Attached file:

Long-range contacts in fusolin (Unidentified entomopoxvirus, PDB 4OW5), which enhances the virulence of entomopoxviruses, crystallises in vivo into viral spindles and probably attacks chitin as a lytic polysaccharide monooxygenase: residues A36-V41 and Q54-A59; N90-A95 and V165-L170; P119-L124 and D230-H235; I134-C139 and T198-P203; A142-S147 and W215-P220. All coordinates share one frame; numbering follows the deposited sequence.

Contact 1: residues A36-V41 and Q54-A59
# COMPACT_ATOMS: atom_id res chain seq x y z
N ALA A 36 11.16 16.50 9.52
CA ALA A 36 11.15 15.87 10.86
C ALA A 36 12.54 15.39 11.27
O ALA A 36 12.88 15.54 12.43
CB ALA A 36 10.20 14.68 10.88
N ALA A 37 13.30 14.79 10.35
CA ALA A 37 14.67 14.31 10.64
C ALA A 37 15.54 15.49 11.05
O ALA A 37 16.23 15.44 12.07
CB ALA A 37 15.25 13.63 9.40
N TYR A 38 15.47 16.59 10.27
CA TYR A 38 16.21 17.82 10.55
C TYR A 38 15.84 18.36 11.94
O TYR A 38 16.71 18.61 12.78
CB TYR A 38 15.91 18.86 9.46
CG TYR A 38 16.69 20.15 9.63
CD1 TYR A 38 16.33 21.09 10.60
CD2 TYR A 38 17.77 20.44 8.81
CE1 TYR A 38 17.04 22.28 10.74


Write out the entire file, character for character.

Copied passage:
Long-range contacts in fusolin (Unidentified entomopoxvirus, PDB 4OW5), which enhances the virulence of entomopoxviruses, crystallises in vivo into viral spindles and probably attacks chitin as a lytic polysaccharide monooxygenase: residues A36-V41 and Q54-A59; N90-A95 and V165-L170; P119-L124 and D230-H235; I134-C139 and T198-P203; A142-S147 and W215-P220. All coordinates share one frame; numbering follows the deposited sequence.

Contact 1: residues A36-V41 and Q54-A59
# COMPACT_ATOMS: atom_id res chain seq x y z
N ALA A 36 11.16 16.50 9.52
CA ALA A 36 11.15 15.87 10.86
C ALA A 36 12.54 15.39 11.27
O ALA A 36 12.88 15.54 12.43
CB ALA A 36 10.20 14.68 10.88
N ALA A 37 13.30 14.79 10.35
CA ALA A 37 14.67 14.31 10.64
C ALA A 37 15.54 15.49 11.05
O ALA A 37 16.23 15.44 12.07
CB ALA A 37 15.25 13.63 9.40
N TYR A 38 15.47 16.59 10.27
CA TYR A 38 16.21 17.82 10.55
C TYR A 38 15.84 18.36 11.94
O TYR A 38 16.71 18.61 12.78
CB TYR A 38 15.91 18.86 9.46
CG TYR A 38 16.69 20.15 9.63
CD1 TYR A 38 16.33 21.09 10.60
CD2 TYR A 38 17.77 20.44 8.81
CE1 TYR A 38 17.04 22.28 10.74